Here's a horrifying fact. Trained elephants were once used to torture an execute people. Some of the earliest references come from the Bible. The latest came in the 1800s.
In The Surgeon's Daughter, a novel by Sir Walter Scott, the villain seduces a pure young Scottish girl, gets her to elope with him to India, and tries to sell her into slavery. This being the worst thing a man could possibly do at the dawn of the Victorian era, the villain had to suffer an uncommonly gruesome fate. He was killed by being pressed slowly to death by an elephant.
Scott didn't get this idea from his imagination. He was told about death by elephant from Colonel James Ferguson, a military friend of his who had served in India. Execution by elephant was an uncommon, but unforgettable, punishment for nearly two thousand years. Romans and Greeks who visited the eastern Arabian Peninsula and Southern India mentioned witnessing these executions. Travelers, from rabbis to Muslim scholars, mention the execution in their memoirs. The last mention of it came in the 1800s, around Scott's time.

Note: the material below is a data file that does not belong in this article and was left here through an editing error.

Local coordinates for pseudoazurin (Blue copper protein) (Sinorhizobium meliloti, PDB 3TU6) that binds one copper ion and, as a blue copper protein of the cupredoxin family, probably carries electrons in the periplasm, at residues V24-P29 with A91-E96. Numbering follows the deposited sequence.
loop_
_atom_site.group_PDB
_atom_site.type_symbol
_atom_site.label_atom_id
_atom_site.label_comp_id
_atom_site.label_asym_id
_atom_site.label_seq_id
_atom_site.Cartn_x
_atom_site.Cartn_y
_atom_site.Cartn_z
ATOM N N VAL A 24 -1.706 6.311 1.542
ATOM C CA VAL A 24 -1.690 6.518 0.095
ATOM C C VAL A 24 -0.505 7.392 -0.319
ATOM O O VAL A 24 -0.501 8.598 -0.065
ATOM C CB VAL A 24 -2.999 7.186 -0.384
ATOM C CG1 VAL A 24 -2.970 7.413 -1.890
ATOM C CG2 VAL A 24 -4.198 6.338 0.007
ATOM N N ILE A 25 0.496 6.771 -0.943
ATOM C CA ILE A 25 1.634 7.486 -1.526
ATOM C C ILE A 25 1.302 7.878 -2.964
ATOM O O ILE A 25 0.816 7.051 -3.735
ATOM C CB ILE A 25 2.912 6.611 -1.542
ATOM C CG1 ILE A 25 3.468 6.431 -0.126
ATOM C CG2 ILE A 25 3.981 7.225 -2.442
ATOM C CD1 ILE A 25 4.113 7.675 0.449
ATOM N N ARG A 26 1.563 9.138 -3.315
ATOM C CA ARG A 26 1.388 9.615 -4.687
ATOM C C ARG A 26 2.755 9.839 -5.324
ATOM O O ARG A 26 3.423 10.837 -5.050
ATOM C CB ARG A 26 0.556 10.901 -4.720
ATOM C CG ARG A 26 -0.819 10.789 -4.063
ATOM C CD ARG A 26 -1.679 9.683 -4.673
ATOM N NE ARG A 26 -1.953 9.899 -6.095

It was popular in life for the same reason it was popular in literature. It left an impression. Accounts of how the executions took place vary, but they all involve an elephant handler carrying out the local potentate's orders.
The elephants could trample haphazardly or slowly press someone's limbs to death. Some people mention executions by goring with the tusks, or by being tossed up in the air and allowed to land back on the ground. Occasionally accounts describe someone being torn limb from limb, or dragged behind an elephant until death. Some elephants even got accessories. Witnesses mention spiked shoes, or special fittings on the tusks to make them sharper and more deadly.
One of the twists of an execution was that it didn't actually have to be an execution. Some people were granted mercy, but only after a good scare. A command from the keeper could cause the elephant to bring its foot down, and gently roll the victim around the floor without hurting them.
Now elephants are more in danger from us than we are from them. They've even gained a cuddly image - gentle giants on land the way whales are gentle giants in the sea. Granted, they only became fearsome executioners because humans had trained them to be, but given these displays, it's not surprising that they weren't always viewed as benign.
Image: Fotokunst Kollmann